U.S. stocks closed higher on Wednesday as investors eyed better-than-expected data and remained optimistic on resolution between Greece and its creditors. ( Tweet This )
“Investors should have higher conviction we are back to trend (on economic growth),” said David Lefkowitz, Senior Equity Strategist at UBS. “I think it’s mostly about Greece (and) a lot of volatility around what’s happening in Europe.”
Stocks advanced despite Prime Minister Alexis Tsipras’ statements the country will go ahead with the referendum on Sunday and that it is not a determinant of whether or not Greece remains in the euro zone, Reuters reported.
The Dow Jones industrial average closed about 140 points higher, off a more than 170-point rise in the open. The Nasdaq Composite also briefly jumped 1 percent as Apple advanced and biotechs gained.
Dow futures leaped more than 160 points on morning news that Tsipras accepted lenders’ conditions in a two-page letter originally sent to the heads of the European Commission that requested only minor revisions to their suggestions on pensions and tax reforms.
“The reason futures (were) strong this morning is the idea we might have a resolution on Greece that keeps it in the euro zone,” said James Meyer, chief investment officer at Tower Bridge Advisors. “ADP confirms what we saw all along and I think tomorrow’s jobs report is strong.”
Financials led advancers in the S&P 500, gaining more than 1 percent as yields climbed.
It’s “obviously enthusiasm that a deal will be struck (in Greece). I think probably more important (is) that we had some really good economic data today,” said Peter Cardillo, chief market economist at Rockwell Global Capital. “Despite a rise in yields and the dollar is stronger, the first trading day of the second half is probably going to indicate the market is going to do well in the second half.”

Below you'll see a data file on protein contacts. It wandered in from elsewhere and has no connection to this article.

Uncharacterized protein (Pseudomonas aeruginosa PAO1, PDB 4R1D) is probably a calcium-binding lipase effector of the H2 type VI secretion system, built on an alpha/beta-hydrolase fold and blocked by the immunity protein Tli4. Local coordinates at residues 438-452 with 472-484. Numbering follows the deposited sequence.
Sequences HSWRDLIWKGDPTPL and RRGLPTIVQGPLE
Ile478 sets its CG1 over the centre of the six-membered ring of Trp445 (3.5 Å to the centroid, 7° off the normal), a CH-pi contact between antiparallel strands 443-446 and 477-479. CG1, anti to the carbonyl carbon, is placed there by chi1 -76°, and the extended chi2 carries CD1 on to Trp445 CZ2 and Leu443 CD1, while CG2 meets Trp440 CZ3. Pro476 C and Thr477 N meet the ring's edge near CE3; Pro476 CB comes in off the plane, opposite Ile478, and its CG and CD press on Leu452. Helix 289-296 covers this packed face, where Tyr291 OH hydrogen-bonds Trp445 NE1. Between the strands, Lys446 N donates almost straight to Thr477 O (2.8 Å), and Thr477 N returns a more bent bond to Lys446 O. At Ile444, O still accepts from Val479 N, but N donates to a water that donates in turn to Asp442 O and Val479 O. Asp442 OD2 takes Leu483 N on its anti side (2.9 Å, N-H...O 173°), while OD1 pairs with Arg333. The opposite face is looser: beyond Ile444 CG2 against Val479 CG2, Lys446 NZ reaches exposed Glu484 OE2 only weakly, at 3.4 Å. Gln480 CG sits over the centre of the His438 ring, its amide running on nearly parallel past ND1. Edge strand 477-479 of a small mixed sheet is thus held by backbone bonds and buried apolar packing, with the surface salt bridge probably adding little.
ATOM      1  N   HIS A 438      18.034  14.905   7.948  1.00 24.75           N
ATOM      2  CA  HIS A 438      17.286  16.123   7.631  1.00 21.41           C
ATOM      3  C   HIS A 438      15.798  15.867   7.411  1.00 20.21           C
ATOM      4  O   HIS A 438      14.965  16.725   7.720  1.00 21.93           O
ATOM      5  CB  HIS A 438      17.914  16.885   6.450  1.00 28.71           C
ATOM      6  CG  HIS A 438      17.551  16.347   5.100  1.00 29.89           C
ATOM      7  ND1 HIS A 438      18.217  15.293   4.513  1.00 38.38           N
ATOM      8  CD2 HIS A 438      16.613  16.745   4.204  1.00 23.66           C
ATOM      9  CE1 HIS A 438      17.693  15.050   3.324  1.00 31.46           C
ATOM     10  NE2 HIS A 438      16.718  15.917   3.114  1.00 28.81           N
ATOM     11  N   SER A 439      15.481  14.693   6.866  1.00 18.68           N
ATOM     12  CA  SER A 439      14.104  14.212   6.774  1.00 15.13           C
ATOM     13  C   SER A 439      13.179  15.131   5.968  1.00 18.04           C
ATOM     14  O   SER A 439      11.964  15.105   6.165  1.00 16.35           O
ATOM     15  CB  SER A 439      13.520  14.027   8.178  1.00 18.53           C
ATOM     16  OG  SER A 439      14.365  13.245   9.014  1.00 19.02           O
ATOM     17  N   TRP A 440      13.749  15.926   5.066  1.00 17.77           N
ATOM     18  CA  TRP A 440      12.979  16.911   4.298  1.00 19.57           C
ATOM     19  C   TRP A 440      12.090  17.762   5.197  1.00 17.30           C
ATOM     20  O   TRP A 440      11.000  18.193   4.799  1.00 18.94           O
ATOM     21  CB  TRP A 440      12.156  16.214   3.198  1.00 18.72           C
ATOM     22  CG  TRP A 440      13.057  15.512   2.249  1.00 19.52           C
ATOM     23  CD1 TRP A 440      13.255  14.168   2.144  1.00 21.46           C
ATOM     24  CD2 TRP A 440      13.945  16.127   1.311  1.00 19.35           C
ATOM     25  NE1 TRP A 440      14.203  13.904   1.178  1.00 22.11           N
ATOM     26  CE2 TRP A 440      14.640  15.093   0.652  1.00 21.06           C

Treasury yields held higher, with the 10-year yield near 2.42 percent. The 2-year note yield was 0.69 percent. German 10-year bund yields trimmed gains to 0.81 percent.
The U.S. dollar advanced nearly 1 percent against major world currencies, with the euro at $1.105. The yen was weaker against the dollar at 123 yen.
“In terms of the euro I think the euro is going to be pretty much sidelined. It doesn’t look like anything significant is going to happen between now and the referendum,” said Jason Leinwand, managing director of Riverside Risk Advisors. “I think we’re going to go back at least until the fifth to a sort of fundamental focus (that) the U.S. economy is outperforming.”
“I think the markets are going to discount everything that happened on Monday,” he said. “The market understands it’s going to be fairly significant turmoil if (Greece leaves the euro zone).”
Stocks closed mildly higher on Tuesday, with the S&P 500 eking out its narrowest gain on record for the first half of the year. The major indices plunged nearly 2 percent or more on Monday for their worst day of the year as news of a July 5 referendum in Greece negatively surprised investors.
European equities surged on renewed hopes of a Greece deal, with the DAX up more than 2 percent. The Athens stock exchange remained closed for the third day in a row.
Greece became the first advanced nation to default on the International Monetary Fund when it failed to make a 1.5 billion euro ($1.7 billion) loan that was due to the IMF Tuesday night.
The European Central Bank kept its emergency liquidity cap for Greek banks unchanged.
The Eurogroup of regional finance ministers concluded a conference call Wednesday on Greece’s latest proposal. No other meeting is expected before Sunday’s referendum.